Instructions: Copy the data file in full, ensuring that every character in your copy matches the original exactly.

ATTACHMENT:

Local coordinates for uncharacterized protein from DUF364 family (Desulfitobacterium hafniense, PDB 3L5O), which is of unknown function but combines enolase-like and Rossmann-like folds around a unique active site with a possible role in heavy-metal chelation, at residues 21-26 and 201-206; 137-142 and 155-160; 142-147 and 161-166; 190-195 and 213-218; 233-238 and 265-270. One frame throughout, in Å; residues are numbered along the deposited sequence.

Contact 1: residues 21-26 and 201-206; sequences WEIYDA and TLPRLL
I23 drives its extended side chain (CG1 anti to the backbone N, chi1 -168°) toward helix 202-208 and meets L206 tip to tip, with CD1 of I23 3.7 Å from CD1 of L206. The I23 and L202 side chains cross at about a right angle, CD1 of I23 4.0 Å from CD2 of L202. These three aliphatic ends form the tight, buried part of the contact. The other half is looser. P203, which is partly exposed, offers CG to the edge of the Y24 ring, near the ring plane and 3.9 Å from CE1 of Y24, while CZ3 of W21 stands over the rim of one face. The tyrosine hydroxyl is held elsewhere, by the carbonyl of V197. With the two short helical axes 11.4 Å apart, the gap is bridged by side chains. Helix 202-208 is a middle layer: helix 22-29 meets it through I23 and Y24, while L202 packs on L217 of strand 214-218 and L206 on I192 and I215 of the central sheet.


Local coordinates for uncharacterized protein from DUF364 family (Desulfitobacterium hafniense, PDB 3L5O), which is of unknown function but combines enolase-like and Rossmann-like folds around a unique active site with a possible role in heavy-metal chelation, at residues 21-26 and 201-206; 137-142 and 155-160; 142-147 and 161-166; 190-195 and 213-218; 233-238 and 265-270. One frame throughout, in Å; residues are numbered along the deposited sequence.

Contact 1: residues 21-26 and 201-206; sequences WEIYDA and TLPRLL
I23 drives its extended side chain (CG1 anti to the backbone N, chi1 -168°) toward helix 202-208 and meets L206 tip to tip, with CD1 of I23 3.7 Å from CD1 of L206. The I23 and L202 side chains cross at about a right angle, CD1 of I23 4.0 Å from CD2 of L202. These three aliphatic ends form the tight, buried part of the contact. The other half is looser. P203, which is partly exposed, offers CG to the edge of the Y24 ring, near the ring plane and 3.9 Å from CE1 of Y24, while CZ3 of W21 stands over the rim of one face. The tyrosine hydroxyl is held elsewhere, by the carbonyl of V197. With the two short helical axes 11.4 Å apart, the gap is bridged by side chains. Helix 202-208 is a middle layer: helix 22-29 meets it through I23 and Y24, while L202 packs on L217 of strand 214-218 and L206 on I192 and I215 of the central sheet.